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(Generic versions may still be available.)
Adverse reactions are usually reversible upon reduction of dosage or discontinuation of hydralazine HCI and hydrochlorothiazide. Whenever adverse reactions are moderate or severe, it may be necessary to discontinue the drug.
The following adverse reactions have been observed, but there has not been enough systematic collection of data to support an estimate of their frequency.
Less FrequentDigestive: Constipation, paralytic ileus. Cardiovascular: Hypotension, paradoxical pressor response, and edema. Respiratory: Dyspnea. Neurologic: Peripheral neuritis, evidenced by paresthesia, numbness, and tingling; dizziness; tremors; muscle cramps; psychotic reactions characterized by depression, disorientation, or anxiety. Genitourinary: Difficulty in urination. Hematologic: Blood dyscrasias, consisting of reduction in hemoglobin and red cell count, leukopenia, agranulocytosis, purpura, lymphadenopathy, splenomegaly. Hypersensitive Reactions: Rash, urticaria, pruritus, fever, chills, arthralgia, eosinophilia, and rarely, hepatitis. Other: Nasal congestion, flushing, lacrimation, and conjunctivitis.
The following adverse reactions have been observed but there has not been enough systematic collection of data to support an estimate of their frequency. Consequently the reactions are categorized by organ systems and are listed in decreasing order of severity and not frequency.Digestive: Pancreatitis, jaundice (intrahepatic cholestatic), sialadenitis, vomiting, diarrhea, cramping, nausea, gastric irritation, constipation, anorexia. Cardiovascular: Orthostatic hypotension (may be potentiated by alcohol, barbiturates, or narcotics). Neurologic: Vertigo, dizziness, transient blurred vision, headache, paresthesia, xanthopsia, weakness, and restlessness. Musculoskeletal: Muscle spasm. Hematologic: Aplastic anemia, agranulocytosis, leukopenia, and thrombocytopenia. Metabolic: Hyperglycemia, glycosuria, and hyperuricemia. Hypersensitive Reactions: Necrotizing angitis, Stevens-Johnson syndrome, respiratory distress including pneumonitis and pulmonary edema, purpura, urticaria, rash, photosensitivity.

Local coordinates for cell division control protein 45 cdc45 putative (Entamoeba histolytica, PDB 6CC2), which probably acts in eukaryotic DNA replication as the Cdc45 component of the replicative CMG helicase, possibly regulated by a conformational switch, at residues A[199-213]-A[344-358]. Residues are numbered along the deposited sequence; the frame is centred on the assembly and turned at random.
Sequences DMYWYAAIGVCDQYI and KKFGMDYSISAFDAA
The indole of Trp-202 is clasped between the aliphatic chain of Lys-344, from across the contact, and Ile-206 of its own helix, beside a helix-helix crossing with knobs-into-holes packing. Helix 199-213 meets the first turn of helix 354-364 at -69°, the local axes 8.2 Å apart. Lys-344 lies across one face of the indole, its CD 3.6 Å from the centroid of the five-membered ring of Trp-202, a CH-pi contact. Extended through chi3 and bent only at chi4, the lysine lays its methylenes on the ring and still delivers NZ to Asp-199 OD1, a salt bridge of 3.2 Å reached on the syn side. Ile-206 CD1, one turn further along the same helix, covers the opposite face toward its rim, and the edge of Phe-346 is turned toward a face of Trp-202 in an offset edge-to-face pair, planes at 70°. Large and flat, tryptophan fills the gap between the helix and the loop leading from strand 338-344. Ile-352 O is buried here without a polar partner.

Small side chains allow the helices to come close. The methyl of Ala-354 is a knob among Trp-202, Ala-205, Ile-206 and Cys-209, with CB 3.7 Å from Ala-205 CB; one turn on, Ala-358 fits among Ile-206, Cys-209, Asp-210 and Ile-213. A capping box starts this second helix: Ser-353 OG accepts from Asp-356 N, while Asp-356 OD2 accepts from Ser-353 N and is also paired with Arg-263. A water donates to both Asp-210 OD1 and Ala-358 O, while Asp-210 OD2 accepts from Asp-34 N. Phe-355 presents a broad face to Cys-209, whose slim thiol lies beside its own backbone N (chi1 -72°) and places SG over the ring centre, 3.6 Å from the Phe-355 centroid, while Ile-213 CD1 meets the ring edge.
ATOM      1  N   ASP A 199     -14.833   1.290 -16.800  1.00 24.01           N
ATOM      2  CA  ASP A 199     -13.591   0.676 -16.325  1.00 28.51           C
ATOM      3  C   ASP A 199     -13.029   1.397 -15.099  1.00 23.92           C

Read the Apresazide (hydralazine and hydrochlorothiazide) Side Effects Center for a complete guide to possible side effects
MAO inhibitors should be used with caution in patients receiving hydralazine.
When other potent parenteral antihypertensive drugs, such as diazoxide, are used in combination with hydralazine, patients should be continuously observed for several hours for any excessive fall in blood pressure. Profound hypotensive episodes may occur when diazoxide injections and hydralazine are used concomitantly.
Hypokalemia may develop during concomitant use of steroids or ACTH.
Insulin requirements in diabetic patients may be increased, decreased, or unchanged.
Thiazides may decrease arterial responsiveness to norepinephrine, but not enough to preclude effectiveness of the pressor agent for therapeutic use.
Thiazides may increase the responsiveness to tubocurarine.
Lithium renal clearance is reduced by thiazides, increasing the risk of lithium toxicity.
There have been rare reports in the literature of hemolytic anemia occurring with the concomitant use of hydrochlorothiazide and methyldopa.
Drug/Laboratory Test Interactions
Thiazides may decrease serum levels of protein-bound iodine without signs of thyroid disturbance. Hydralazine HCI and hydrochlorothiazide should be discontinued before tests for parathyroid function are made (See General, Hydrochlorothiazide, Calcium excretion).
Last reviewed on RxList: 12/8/2004
This monograph has been modified to include the generic and brand name in many instances.
Additional Apresazide Information
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You are encouraged to report negative side effects of prescription drugs to the FDA. Visit the FDA MedWatch website or call 1-800-FDA-1088.
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